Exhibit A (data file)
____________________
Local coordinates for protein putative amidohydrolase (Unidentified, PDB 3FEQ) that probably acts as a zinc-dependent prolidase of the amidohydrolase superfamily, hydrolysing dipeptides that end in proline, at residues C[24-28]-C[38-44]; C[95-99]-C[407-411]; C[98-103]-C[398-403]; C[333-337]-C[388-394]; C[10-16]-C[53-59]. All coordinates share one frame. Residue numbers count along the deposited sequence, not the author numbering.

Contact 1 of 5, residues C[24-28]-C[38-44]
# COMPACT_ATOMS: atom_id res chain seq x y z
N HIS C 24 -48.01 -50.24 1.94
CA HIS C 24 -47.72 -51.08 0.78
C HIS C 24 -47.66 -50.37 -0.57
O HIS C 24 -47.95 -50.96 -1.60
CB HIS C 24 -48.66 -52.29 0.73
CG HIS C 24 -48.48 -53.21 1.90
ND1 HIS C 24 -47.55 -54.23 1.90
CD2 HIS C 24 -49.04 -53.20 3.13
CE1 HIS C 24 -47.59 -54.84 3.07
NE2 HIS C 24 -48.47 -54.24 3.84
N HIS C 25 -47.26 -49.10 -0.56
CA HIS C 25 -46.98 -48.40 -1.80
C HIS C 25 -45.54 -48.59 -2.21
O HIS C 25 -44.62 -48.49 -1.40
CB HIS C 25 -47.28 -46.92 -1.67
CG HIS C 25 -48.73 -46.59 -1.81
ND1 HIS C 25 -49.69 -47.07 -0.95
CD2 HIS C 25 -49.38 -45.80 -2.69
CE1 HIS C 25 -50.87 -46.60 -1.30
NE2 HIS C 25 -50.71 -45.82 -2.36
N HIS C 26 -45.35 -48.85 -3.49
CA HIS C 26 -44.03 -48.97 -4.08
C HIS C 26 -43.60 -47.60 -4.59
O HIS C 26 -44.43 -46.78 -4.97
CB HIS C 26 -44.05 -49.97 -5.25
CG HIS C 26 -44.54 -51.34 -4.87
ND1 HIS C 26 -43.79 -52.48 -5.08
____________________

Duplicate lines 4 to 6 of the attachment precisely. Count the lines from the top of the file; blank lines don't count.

N HIS C 24 -48.01 -50.24 1.94
CA HIS C 24 -47.72 -51.08 0.78
C HIS C 24 -47.66 -50.37 -0.57